It is for this reason that many antebellum hosts see increasing need to tell the whole story.
    “We can’t change our history, but we can certainly learn from it,” Williams said, of how St. Francisville addresses it. “We can foster an understanding of the skills possessed by many of the plantation slaves who were expert carpenters and craftsmen, horticulturists, hunters, seamstresses, weavers, cooks, nurses.

    “We have had African-American demonstrators here at the Rural Homestead, shoeing horses, quilting, making baskets,” she said. “The plantation outbuildings lend themselves to a discussion of the difficulty of life for the slaves, many of whom in this area remained at the plantation homes after the Civil War.”

    For Smith, the new Natchez tour reflects the changing face of antebellum tourism. Pilgrimage visitors are seeking more than they did in the past, she said.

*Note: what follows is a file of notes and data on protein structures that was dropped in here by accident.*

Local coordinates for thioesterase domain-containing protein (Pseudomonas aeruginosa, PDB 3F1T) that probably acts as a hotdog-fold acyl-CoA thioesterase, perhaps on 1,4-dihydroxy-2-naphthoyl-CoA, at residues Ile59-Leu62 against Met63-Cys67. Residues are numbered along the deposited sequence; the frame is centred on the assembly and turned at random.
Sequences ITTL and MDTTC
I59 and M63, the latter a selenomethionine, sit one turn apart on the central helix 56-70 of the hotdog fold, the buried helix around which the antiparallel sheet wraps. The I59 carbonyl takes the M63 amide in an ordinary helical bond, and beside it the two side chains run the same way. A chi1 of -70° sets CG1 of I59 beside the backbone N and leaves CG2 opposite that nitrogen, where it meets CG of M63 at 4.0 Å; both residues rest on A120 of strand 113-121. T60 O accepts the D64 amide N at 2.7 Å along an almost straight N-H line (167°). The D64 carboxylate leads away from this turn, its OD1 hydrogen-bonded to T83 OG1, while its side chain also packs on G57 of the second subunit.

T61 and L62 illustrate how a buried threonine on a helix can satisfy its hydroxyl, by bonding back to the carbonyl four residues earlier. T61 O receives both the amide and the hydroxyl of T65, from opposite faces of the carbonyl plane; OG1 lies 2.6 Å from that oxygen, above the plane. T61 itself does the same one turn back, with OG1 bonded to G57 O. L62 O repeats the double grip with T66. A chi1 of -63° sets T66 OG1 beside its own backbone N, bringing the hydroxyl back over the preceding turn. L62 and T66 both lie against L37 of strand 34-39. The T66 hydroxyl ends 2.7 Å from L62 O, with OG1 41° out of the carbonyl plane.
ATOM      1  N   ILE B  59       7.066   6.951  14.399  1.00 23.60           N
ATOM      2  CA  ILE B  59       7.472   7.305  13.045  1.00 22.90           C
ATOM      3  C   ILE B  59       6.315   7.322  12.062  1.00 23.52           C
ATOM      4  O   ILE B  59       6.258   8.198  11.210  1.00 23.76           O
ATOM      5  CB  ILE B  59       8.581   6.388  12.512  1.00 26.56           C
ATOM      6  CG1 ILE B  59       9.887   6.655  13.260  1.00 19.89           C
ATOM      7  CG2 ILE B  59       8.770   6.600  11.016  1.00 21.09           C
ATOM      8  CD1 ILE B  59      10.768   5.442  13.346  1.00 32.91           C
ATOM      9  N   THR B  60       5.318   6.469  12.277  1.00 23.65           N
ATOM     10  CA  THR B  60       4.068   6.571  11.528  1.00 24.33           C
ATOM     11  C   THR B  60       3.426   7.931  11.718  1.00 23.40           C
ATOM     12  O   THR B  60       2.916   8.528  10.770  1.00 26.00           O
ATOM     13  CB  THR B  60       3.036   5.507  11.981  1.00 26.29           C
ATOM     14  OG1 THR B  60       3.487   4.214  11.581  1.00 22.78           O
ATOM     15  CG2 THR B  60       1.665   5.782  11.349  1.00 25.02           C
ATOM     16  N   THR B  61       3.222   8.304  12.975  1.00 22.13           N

“They’re not looking for the painted-over glamorous South any more,” she said. The Foster’s Mound Tour is one of many additions to the schedule that, in recent years, aims to present a diverse, comprehensive portrait of real life during antebellum times.

    “These homes were built on the backs of slaves. This is a new era, and Natchez is telling the whole truth.”

    The journey that takes seekers past the uncomfortable realities of history may still be twisty and filled with beautiful diversions, but that path is growing a little straighter every day. At its end lies the opulent, lush, truly impressive homes that are icons of the American South.